If one was to ask the average Shia about the status of the army of Mu’awiyah, it would not be unexpected to hear them say that they were the worst of the creation. It would be surprising if one of them were to refrain from declaring them disbelievers. To many, they are worse than the spawns of Satan.
However, when we return to Nahjul Balagha, we find statements by Ali bin Abi Talib that display a much more compassionate attitude towards them. At the end of the day, it is only natural that he would show compassion to those that he regarded as Muslims.
The Position of Ali
He said in Sermon #120, “We now had to fight our brethren in Islam because of entry of misguidance, crookedness, doubts and (wrong) interpretation into it. However, if we find any way by which Allah may collect us together in our disorder and by which we may come near each other in whatever common remains between us, we would accept it and would give up everything else.”
Ali refers to them as brethren in Islam and this is supported elsewhere in Nahjul Balagha. For example, in Sermon #154, the Prophet – peace be upon him – warns him of this trial, in which Ali responds, “How shall I treat them, as if there was apostasy or as through that have fell to tribulation?” The Prophet – peace be upon him responded, “As a tribulation.”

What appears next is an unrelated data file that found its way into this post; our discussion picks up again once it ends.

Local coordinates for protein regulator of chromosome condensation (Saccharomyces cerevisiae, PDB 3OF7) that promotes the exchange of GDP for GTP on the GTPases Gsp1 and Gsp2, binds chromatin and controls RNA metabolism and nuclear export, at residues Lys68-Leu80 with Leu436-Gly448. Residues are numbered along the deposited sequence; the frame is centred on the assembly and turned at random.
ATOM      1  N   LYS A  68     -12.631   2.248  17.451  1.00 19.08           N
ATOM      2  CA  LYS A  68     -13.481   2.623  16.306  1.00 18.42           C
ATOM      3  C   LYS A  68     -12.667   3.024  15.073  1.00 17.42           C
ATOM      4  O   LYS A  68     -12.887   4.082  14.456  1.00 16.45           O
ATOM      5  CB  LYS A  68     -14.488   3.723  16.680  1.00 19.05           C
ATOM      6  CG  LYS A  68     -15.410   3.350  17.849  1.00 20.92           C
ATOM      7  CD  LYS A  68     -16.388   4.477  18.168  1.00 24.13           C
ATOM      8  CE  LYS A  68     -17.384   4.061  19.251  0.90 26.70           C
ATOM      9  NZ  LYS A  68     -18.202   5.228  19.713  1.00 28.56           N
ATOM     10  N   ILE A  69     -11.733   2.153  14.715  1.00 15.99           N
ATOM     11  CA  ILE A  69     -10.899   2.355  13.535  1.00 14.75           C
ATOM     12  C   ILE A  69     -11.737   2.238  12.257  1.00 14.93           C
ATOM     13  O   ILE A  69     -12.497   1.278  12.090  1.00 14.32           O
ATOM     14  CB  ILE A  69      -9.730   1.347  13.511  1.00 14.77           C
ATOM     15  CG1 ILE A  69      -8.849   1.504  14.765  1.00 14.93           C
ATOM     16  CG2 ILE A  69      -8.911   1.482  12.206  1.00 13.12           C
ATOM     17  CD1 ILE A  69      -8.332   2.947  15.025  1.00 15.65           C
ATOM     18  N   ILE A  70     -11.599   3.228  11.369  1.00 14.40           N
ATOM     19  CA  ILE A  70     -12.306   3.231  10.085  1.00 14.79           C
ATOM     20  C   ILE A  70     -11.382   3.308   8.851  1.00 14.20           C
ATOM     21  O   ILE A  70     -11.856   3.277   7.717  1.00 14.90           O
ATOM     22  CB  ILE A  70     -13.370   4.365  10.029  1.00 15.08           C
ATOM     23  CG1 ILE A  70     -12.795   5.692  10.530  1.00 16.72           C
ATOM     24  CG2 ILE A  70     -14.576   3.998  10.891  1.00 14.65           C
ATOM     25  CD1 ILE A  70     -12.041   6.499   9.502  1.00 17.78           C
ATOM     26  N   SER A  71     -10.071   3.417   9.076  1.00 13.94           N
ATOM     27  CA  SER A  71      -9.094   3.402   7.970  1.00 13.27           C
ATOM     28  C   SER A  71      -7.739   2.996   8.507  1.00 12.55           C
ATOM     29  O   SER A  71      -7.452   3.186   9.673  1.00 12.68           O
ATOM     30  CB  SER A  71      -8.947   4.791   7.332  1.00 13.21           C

Most important, we find gentle words from the Commander of the Believers in Sermon #204, where he says, “I dislike you being abusers, but if you describe their deeds and recount their status that would be a better mode of speaking and a more convincing way of arguing. Instead of abusing them you should say, ‘O Allah! Save our blood and their blood, produce reconciliation between us and them, and lead them out of their misguidance so that he who is ignorant of the truth may know it, and he who inclines towards rebellion and revolt may turn away from it.’”
From the sermons above, we can learn from Ali bin Abi Talib that it is incorrect to curse and abuse our enemies. We should also aim for reconciliation, for Muslims are our brethren at the end of the day, no matter how large our disagreements are. We call Shias to hold onto the teachings of Ali and cast their hatred away, instead of bearing a grudge over events that occurred a thousand and four hundred years ago.